The Killeen Independent School District school board election has two seats up for grabs.

Of the seven Killeen school board candidates, five of them will be vying for the Place 5 seat, currently held by school board President Terry Delano.

Earlier this year, Delano said he would not be running for re-election. The five newcomers who are trying to get voted into that seat are: Lan Carter, Gerald Dreher, Lonnie Farrow, Bob Snyder and Carlyle Walton.

Incumbent board member Marvin Rainwater and challenger Stephania Williams are running for the Place 4 seat.

Candidates have had a chance over the past few months to voice their opinion on some of the issues they will face if elected.

In the coming months, the two elected candidates will need to address a number of issues existing in Killeen ISD including overcrowding and growth throughout the district, open campus lunch policies, a possible fifth high school, the special education department improvement plan, improving A-F state ratings for KISD, financial and other issues.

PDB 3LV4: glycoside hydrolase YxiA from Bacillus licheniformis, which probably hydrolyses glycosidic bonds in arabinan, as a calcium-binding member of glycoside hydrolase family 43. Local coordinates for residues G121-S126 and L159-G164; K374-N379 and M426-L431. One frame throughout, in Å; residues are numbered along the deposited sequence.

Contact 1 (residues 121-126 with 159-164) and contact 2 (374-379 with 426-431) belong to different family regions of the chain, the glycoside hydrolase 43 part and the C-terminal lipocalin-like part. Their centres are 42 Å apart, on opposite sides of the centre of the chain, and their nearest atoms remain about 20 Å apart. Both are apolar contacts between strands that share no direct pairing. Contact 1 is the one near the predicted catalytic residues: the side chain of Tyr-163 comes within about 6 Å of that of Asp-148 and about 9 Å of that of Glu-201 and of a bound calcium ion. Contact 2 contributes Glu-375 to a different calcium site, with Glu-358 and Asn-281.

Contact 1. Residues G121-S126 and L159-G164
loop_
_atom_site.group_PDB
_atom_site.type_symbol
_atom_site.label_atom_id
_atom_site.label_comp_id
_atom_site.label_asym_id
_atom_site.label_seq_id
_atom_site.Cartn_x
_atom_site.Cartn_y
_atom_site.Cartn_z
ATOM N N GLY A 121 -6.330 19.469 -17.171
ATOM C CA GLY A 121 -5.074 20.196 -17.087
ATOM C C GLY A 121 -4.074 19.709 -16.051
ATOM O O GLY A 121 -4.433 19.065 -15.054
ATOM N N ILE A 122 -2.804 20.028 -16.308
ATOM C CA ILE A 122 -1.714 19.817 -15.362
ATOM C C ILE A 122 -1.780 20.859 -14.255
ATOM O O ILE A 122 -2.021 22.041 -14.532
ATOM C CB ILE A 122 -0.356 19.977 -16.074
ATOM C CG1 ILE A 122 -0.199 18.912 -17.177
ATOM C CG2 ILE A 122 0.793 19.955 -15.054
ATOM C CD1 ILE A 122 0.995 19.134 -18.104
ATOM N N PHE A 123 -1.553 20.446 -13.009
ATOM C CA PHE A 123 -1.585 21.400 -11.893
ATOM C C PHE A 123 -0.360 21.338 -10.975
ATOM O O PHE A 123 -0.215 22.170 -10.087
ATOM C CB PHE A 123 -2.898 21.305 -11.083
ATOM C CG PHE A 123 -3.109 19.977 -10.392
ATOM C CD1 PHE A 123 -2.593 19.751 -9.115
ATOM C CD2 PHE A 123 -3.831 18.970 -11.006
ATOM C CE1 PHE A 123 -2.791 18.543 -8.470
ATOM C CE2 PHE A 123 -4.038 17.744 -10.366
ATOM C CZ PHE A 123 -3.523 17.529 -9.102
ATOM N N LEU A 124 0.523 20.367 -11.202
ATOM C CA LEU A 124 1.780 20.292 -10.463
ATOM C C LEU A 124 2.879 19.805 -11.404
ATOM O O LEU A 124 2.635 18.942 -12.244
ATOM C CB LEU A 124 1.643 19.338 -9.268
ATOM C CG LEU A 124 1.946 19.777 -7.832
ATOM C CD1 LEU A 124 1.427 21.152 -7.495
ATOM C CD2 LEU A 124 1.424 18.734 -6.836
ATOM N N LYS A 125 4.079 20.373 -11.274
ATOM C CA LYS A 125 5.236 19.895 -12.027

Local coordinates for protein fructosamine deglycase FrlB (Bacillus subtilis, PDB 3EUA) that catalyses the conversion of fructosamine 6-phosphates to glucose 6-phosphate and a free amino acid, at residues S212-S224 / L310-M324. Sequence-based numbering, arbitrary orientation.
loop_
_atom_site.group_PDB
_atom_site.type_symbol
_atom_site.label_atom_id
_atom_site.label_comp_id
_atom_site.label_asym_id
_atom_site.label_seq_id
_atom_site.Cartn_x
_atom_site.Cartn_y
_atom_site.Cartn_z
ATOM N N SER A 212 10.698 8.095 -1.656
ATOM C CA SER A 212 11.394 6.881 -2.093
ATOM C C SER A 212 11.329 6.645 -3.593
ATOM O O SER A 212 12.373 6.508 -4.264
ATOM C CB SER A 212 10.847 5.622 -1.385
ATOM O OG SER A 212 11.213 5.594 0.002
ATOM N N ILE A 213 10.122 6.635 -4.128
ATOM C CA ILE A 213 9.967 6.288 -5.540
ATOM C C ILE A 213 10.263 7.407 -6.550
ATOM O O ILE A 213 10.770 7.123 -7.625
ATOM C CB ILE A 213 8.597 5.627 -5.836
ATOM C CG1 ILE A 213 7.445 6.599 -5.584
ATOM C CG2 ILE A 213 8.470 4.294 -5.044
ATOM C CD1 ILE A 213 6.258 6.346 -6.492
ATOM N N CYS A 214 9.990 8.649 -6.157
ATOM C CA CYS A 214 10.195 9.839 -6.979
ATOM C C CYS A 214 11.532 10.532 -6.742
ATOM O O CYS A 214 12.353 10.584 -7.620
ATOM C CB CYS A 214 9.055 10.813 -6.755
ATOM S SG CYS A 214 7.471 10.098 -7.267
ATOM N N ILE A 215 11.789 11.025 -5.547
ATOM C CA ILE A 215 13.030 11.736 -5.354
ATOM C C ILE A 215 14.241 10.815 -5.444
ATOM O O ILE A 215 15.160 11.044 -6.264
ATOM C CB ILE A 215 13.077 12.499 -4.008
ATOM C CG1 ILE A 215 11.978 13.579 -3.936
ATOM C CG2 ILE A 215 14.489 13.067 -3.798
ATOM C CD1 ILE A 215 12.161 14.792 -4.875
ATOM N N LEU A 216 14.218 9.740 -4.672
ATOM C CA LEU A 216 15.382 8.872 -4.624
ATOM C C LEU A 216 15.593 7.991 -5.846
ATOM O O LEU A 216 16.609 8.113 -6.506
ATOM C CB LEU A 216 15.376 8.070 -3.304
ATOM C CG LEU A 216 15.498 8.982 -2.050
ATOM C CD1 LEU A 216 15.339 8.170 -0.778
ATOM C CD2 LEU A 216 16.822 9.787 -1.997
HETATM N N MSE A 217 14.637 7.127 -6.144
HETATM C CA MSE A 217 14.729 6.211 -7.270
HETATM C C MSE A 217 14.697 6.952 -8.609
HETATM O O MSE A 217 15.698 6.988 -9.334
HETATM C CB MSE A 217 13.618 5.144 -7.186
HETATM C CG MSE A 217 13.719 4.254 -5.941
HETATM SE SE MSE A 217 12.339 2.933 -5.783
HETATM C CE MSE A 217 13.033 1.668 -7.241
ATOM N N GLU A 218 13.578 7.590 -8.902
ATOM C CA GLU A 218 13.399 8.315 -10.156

1. KISD was previously under investigation for delays in providing appropriate education to special education students. Parents have complained about these and other issues related to their special needs children in KISD. What changes should be made to the special education department in KISD?

Lan Carter: Of vital importance is the hiring of qualified and experienced staff in Special Education. The head of the Special Education should be someone with vast amounts of classroom experience dealing with Special Education students. I am a huge proponent of education, however, education alone doesn’t make someone a subject matter expert. Unfortunately, the district failed to do that when they hired the present Special Education Director. A doctorate degree and a Principal’s certification doesn’t qualify someone as a specialist in Special Education. A subject matter expert as the lead would know how to better prepare general education teachers as well as special education teachers.

Gerald Dreher: We need to keep improving in this area. Simply because we have met State standards does not mean that we have the problem solved. As a board member I will continue to closely observe, meet with parents, teachers, and administrators and community leaders to make sure that we continue to improve in this area. We need to hire people into our special education program that have a deep background and proven success in this area. This should be something that the superintendent is directly accountable for.